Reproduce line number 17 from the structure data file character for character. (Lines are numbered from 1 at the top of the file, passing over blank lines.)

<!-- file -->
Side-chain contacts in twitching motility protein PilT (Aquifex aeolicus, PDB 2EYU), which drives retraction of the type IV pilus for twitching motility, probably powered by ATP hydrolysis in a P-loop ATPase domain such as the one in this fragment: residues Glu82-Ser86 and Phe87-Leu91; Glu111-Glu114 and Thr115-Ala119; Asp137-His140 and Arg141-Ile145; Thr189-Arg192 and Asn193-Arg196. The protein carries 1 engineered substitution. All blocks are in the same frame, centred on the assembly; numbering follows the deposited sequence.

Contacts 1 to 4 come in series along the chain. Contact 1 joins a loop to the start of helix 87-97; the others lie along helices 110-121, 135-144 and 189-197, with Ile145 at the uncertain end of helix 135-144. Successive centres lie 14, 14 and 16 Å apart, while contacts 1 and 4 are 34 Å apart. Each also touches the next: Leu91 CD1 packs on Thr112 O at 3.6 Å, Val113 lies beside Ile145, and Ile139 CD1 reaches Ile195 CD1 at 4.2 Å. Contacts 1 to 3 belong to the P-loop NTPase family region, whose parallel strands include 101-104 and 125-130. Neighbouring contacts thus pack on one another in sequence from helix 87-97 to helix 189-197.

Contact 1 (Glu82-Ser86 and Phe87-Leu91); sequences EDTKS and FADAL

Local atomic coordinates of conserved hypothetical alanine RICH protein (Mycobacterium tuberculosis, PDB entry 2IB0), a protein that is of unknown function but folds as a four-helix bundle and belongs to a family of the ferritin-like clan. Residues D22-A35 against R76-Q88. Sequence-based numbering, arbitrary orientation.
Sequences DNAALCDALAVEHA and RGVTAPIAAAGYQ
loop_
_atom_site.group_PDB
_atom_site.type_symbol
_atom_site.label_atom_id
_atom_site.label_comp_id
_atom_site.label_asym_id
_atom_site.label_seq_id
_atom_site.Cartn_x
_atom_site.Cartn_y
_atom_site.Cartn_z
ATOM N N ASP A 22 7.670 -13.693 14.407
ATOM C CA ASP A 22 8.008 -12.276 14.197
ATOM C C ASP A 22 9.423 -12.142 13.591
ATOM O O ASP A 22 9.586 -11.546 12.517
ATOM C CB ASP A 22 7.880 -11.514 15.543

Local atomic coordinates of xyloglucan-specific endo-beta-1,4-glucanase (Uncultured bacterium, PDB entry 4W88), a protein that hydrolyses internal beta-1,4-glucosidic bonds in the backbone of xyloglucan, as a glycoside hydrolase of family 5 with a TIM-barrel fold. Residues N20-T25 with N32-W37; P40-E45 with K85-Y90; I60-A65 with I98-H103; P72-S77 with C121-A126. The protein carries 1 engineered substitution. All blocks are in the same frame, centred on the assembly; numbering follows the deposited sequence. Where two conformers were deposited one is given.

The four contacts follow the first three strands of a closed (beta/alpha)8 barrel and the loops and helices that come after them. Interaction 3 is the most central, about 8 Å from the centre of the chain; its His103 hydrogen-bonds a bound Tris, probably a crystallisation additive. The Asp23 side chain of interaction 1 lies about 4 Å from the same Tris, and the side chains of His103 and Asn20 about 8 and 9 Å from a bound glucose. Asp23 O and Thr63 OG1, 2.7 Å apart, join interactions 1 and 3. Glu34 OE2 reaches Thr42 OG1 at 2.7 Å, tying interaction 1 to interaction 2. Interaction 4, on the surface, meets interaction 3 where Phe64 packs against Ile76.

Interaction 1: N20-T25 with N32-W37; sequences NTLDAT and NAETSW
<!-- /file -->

ATOM C CA ASP A 22 8.008 -12.276 14.197